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  • The code leader must ensure that high-quality basic cardiopulmonary resuscitation (CPR) be integrated into advanced life-support measures in order to ensure a good outcome during resuscitation.

  • Initiate chest compressions before ventilations in order to immediately provide blood flow to the heart and brain (2015 American Heart Association [AHA] C-A-B recommendations).

  • When two or more health care providers are performing CPR on an infant or child (without signs of puberty), the correct compression-to-ventilation ratio is 15:2 (15 compressions followed by 2 ventilations). In all other circumstances, the universal compression-to-ventilation ratio is 30:2.

  • Perform 2-minute cycles of uninterrupted CPR before stopping compressions to reassess the child.

  • Automated external defibrillators (AEDs) can be safely and effectively used in infants and children of all ages. If possible, use a pediatric attenuator device for children weighing less than 25 kg.

  • Ventricular fibrillation and pulseless ventricular tachycardia are treated with single shocks followed immediately by 2-minute cycles of CPR in order to maintain myocardial and brain perfusion after each defibrillation.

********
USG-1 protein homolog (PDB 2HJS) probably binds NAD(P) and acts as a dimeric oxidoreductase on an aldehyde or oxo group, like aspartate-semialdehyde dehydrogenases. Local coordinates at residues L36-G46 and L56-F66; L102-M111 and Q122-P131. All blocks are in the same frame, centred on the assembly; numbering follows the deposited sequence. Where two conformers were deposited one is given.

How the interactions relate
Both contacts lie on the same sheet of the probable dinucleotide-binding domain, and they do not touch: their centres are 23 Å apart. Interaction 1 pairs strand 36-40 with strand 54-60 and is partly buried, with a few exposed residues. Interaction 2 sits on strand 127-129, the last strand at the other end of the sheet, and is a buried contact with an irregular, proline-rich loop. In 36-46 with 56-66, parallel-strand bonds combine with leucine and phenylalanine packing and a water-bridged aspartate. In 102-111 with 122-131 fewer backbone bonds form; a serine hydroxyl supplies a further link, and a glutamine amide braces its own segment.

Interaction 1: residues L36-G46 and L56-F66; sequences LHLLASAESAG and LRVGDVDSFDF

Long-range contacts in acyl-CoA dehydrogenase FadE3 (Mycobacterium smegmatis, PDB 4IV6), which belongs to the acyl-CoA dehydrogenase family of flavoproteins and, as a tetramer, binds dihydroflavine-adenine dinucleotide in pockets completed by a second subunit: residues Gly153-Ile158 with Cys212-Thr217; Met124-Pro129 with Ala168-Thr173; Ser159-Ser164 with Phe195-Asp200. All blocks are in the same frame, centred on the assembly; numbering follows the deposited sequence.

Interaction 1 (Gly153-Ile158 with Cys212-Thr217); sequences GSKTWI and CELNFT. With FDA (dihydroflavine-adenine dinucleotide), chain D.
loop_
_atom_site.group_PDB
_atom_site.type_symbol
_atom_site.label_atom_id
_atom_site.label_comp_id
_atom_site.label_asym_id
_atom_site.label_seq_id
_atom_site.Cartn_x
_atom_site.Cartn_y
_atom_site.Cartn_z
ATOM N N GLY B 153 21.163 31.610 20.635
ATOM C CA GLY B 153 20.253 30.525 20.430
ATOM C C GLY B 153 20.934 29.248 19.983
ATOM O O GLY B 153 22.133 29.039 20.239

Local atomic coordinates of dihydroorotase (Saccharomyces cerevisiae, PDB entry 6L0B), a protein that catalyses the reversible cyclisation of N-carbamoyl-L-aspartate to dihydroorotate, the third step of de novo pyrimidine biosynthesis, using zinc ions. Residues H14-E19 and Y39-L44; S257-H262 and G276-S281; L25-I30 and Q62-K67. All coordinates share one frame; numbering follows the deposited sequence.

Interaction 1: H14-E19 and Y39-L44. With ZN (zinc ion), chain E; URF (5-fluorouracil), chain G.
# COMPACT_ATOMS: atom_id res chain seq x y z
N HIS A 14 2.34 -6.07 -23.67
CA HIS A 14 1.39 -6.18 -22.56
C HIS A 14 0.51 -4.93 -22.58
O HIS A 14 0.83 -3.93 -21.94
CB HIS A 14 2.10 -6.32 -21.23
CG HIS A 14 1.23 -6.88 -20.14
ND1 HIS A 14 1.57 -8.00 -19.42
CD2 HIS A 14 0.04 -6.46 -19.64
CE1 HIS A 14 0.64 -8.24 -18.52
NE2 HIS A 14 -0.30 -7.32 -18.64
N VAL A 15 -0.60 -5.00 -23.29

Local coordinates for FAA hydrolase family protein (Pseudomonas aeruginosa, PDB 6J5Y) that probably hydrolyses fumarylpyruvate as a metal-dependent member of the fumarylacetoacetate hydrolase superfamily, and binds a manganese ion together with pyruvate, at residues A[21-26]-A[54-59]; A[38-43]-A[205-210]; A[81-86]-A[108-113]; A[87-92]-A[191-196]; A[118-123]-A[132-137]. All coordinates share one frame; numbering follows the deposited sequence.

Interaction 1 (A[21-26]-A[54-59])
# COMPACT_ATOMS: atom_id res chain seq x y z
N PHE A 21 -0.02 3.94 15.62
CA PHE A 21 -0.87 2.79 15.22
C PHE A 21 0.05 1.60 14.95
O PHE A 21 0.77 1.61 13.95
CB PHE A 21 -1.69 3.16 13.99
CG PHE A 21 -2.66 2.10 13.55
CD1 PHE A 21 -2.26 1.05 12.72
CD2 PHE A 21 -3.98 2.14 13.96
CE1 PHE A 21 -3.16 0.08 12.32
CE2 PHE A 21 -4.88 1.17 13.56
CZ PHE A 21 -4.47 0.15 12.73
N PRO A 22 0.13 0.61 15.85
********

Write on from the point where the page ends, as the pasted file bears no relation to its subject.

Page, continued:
• Length-based tapes facilitate medication dosing and device size selections.

  • Intraosseous (IO) lines can be used in any age pediatric patient for any medication that can be delivered via the intravenous (IV) route.

  • IV or IO medication administration is preferred over the endotracheal route.

  • Pulseless electrical activity (PEA) requires the identification and correction of reversible causes, the most common of which is hypovolemia. Therefore, always consider a rapid fluid bolus in any child presenting in a PEA rhythm.

  • The quality of chest compressions can be monitored with continuous monitoring of end-tidal CO2 (ETCO2). An ETCO2 less than 10 to 15 mmHg may indicate low cardiac output secondary to inadequate depth of chest compressions during CPR, whereas >10 to 15 mmHg suggests effective chest compressions during CPR. An abrupt rise in ETCO2 during chest compressions may suggest the return of spontaneous circulation (ROSC).

  • After ROSC, avoid the risk of hyperoxia reperfusion injury. Titrate the oxygen fraction of inspired oxygen (FiO2) administration to maintain oxygen saturations of 94% to 99%.

Sudden cardiac arrest due to a primary cardiac dysrhythmia is rare in children.1 Unrecognized and progressive respiratory distress and shock are the most common etiologies of cardiopulmonary arrest (CPA) in children. The outcome for out-of-hospital CPA is poor, with only 4% to 13% of children surviving to hospital discharge.2 The survival rate of in-hospital CPA is approximately 27% to 33%.2,3 Early recognition of a child in respiratory distress and/or compensated shock is essential to prevent the progression to CPA.


The 2015 AHA CPR and Pediatric Advanced Life Support (PALS) guidelines continue to emphasize the importance of immediate high-quality basic life support by lay rescuers and by health care providers. The major change regarding the sequence of actions for CPR in the previous 2010 AHA ...

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